Northern part of county to see quicker ambulance runs

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Commissioner says extended emergency medical services could begin this year

Managing Editor

TELL CITY – Perry County’s commissioners adopted an ordinance at their Jan. 6 regular meeting that may result in quicker ambulance service to northern parts of the city.

They voted at a Dec. 30 meeting, which the News did not attend, to set aside up to $20,000 from the county’s economic-development income-tax fund to support an item in the county’s capital-improvement plan to place an ambulance at its highway garage.

Commissioner Randy Kleaving said staging an ambulance there would require living quarters for its crews.

Such accommodations were included in the building’s design but walls weren’t erected. No additions to the building’s exterior will be needed, he explained, but interior walls, a lounge, sleeping quarters and laundry and kitchen equipment will be installed.

Several people have said they’ll donate labor, Kleaving added, so the money will go mainly to materials such as drywall, doors and concrete blocks.

“Heating and air will be one of the bigger expenses,” he said. He and Commissioner Tom Hauser said they hope the cost will be “way under” the $20,000.

As the News reported Feb. 9, 2012, residents of rural areas of the county tried to get commissioners then to follow through with the plan to stage an ambulance at the garage south of Leopold. Irv Ruger was one of them, and told the commissioners  it was understood when the building was constructed in 2000 an ambulance would be one of the vehicles housed there. Paramedics now respond to emergencies from a building next to the Perry County Memorial Hospital in Tell City. Twenty to 30 minutes could be cut from response times to other parts of the county, Ruger said. He also said 500 names had been gathered on petitions for the extended service.

Kleaving said Friday hospital officials are looking at the issue and he pegged the cost at roughly $300,000. How much of that the county would have to bear is “really a guessing game,” he added. The county budgeted $88,450 for 2013 “but didn’t use any of it,” he noted. County records show nothing spent in 2012 and $21,258 in 2011.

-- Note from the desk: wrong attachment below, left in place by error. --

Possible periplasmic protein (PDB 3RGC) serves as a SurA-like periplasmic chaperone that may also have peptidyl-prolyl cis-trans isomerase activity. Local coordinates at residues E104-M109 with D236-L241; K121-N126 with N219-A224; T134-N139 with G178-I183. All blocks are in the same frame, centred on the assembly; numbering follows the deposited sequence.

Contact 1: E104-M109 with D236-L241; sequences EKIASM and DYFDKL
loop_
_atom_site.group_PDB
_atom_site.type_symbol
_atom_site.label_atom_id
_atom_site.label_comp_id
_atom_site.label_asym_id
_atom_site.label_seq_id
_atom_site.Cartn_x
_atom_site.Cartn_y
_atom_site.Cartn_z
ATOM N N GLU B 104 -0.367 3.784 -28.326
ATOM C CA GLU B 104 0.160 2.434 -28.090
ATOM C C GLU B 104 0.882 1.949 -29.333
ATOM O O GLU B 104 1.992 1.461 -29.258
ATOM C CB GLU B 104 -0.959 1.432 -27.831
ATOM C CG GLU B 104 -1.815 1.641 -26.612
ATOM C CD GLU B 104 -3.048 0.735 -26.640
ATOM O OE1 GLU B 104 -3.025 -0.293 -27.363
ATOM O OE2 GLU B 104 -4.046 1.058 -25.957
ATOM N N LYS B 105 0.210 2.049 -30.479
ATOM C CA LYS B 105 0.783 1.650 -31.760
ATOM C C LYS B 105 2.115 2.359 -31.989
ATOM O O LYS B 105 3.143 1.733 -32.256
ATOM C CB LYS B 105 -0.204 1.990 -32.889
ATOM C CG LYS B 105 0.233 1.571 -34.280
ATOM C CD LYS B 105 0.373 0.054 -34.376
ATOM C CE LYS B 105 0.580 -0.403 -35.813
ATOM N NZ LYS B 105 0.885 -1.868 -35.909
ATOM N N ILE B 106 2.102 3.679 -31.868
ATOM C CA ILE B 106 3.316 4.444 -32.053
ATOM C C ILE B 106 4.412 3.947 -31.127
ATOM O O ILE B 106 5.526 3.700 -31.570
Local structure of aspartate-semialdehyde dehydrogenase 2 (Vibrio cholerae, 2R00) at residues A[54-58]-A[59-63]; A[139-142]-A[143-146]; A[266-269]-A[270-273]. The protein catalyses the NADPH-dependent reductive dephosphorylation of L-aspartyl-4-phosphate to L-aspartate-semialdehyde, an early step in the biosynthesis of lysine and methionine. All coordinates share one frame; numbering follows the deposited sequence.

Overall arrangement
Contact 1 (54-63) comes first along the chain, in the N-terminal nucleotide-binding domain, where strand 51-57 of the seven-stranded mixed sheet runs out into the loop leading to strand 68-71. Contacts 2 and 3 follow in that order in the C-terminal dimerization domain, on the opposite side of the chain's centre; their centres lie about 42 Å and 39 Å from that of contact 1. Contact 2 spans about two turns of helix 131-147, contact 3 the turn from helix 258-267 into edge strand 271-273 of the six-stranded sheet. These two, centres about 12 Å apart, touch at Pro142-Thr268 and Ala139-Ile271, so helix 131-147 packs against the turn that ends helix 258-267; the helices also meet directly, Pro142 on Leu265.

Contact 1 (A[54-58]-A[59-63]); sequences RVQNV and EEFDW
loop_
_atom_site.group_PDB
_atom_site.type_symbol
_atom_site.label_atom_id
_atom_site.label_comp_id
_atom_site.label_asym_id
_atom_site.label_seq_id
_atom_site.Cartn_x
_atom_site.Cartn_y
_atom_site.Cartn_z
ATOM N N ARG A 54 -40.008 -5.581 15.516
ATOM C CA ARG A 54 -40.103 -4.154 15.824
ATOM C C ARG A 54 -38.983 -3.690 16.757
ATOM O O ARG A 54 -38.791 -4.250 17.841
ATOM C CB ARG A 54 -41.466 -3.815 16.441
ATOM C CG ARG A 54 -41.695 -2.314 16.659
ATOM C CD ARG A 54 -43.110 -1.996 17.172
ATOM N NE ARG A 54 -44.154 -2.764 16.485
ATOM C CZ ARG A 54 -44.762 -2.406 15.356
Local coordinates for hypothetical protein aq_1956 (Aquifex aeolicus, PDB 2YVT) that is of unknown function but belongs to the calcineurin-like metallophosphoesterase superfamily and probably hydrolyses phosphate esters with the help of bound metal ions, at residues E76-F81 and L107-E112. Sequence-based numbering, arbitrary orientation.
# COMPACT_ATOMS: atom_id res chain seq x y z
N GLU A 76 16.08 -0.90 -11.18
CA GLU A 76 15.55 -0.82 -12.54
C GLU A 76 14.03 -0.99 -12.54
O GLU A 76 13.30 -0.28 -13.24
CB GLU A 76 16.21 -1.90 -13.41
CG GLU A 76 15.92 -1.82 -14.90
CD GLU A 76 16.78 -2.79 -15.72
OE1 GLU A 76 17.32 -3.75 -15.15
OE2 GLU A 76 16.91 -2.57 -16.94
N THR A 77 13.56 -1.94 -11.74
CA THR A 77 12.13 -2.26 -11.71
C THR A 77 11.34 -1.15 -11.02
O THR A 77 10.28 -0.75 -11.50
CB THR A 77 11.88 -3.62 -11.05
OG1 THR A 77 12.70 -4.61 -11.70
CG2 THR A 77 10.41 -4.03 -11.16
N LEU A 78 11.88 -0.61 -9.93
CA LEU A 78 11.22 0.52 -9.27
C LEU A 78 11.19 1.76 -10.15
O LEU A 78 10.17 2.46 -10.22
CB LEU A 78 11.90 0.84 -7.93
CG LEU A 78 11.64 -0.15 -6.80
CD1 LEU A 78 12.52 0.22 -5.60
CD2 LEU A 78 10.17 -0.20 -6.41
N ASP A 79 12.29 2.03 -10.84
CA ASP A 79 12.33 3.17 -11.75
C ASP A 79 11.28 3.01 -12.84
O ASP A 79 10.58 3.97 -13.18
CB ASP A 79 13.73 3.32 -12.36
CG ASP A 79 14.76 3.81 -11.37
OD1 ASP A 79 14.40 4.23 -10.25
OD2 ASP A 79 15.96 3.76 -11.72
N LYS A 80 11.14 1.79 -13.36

“It all depends on how many runs are made and how many people pay,” Kleaving explained, noting that insurance plans cover the bulk of costs.
He also said even if the county garage didn’t exist, the county needs a north ambulance station. As a firefighter, he monitors emergency scanners, so he knows how many runs are made, and he said many fellow firefighters and otherrescue  workers are concerned about the time they take.

During last week’s frigid weather, he added, an ambulance was sent to the garage for at least two days because local officials didn’t know how bad road conditions would get.

In addition to adopting the ordinance, the commissioners voted to amend the EDIT plan to reflect the move and approved an additional appropriation of the money. It would not affect other uses of the money because it would be funded by two additional EDIT payments that were received in 2012 for 2011 and ’12, County Auditor Connie Berger explained. The county council will have to approve the appropriation before the project can proceed.

“Under the EDIT plan, that money was placed under what is called the community economic development fund,” county attorney Chris Goffinet explained. “That money is used to make bond payments and the extra is used for economic-development purposes.” He noted the improved service will support the latter purpose.

The building upgrades are expected to be completed within a couple of months, Kleaving said Friday, “then we’ll work from there” on staffing it. “It might happen this year.”

The commissioners will next meet at 8 a.m. Jan. 21 in the county courthouse.